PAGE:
Indeed, accomodating pets is a way of life in France. The Hotel Palais de Versaille, provides canine guests with their own beds and a room-service menu. At the glitzier Four Seasons-George V Hotel Four Seasons Paris Hotel and the Hotel Meurice, pets receive rubber mice and bones, as well as blankets embroidered with dog names. And let's not forget the Hotel Lancaster's faux ostrich-skin designer dog bed (just $112 a night!).

Sadly, the States aren't nearly as welcoming when it comes to pets-in-public-places. My Lulu's dining options are usually relegated to a few outdoor patios or her own home (which is probably for the best, given her manners!). But I was still happy to see Starwood Resorts recent rollout of pet services in their W and Westin hotels, including toys, treats, beds, wee wee pads, and walks. One of these days I'll have to get Lu to Paris for a dinner date with Titi and Nelson :)


Urge Redux

In a recent post I questioned whether Microsoft's new Urge download service could effectively compete with the reigning provider, Apple's iTunes.

News from last week's Consumer Electronics Show may prove Urge to be a formidable competitor. Among the highlights:

  • The aforementioned deal with MTV to provide the Urge music/television download service
  • A deal with DirecTV to allow satellite customers to stream video to laptops or PCs running Windows Media Center software, or through televisions hooked up to wireless-equipped Xbox 360 game consoles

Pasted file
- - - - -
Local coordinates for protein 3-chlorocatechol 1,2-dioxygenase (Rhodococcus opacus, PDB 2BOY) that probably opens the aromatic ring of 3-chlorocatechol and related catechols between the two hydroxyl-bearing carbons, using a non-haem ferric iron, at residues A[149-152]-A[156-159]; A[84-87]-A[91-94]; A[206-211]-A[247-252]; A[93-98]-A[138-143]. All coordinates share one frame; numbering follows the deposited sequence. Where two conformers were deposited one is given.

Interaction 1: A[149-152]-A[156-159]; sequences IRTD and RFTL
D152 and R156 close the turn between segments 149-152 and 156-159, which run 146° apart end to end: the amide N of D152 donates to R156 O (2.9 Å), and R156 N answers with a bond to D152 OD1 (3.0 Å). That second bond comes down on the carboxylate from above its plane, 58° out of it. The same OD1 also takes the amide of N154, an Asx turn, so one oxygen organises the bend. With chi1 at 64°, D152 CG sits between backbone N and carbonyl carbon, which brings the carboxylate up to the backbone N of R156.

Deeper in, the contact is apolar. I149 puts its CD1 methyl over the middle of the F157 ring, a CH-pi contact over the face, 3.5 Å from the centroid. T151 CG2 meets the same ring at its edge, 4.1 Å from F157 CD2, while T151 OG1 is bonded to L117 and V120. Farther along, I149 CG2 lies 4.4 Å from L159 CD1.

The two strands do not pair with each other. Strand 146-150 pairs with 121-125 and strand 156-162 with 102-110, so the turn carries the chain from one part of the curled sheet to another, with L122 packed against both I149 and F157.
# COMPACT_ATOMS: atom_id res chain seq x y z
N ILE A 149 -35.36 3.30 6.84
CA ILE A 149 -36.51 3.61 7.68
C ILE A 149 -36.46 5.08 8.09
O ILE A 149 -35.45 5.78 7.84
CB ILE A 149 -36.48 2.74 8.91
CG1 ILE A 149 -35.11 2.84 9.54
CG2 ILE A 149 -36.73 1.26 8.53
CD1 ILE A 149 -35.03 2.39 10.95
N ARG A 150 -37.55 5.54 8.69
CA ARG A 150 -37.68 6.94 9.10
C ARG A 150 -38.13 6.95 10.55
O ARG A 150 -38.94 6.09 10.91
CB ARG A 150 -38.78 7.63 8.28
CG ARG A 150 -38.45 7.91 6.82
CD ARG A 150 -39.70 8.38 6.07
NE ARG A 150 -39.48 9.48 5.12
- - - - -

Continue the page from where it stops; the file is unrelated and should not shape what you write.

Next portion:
• Another deal with Verizon Wireless to put Windows Media Player at the center of its new music download service

Apple may have a stronghold on today's early adopters, but I could see Microsoft winning over later entrants, particularly those who opt for the cheaper (Window OS) MP3/video devices (especially the younger MTV audience that will no doubt be the target of their campaign).

While not at the show themselves, Apple will benefit from products unveiled by third party add-on and accessory developers. Among them is the iSee from Advanced Technology Office, which allows users to slip their iPods into a slightly bigger box, which contains a 3.6-inch screen, and download video directly from computers, televisions, satellite, or any other analog source; the iSee is expected to hit retailers' shelves early this year and sell for $249.

And rumor has it that Apple itself is pushing the tv-viewing envelope by getting into the HDTV plasma screen display business. Details are allegedly set to be announced at this week's MacWorld.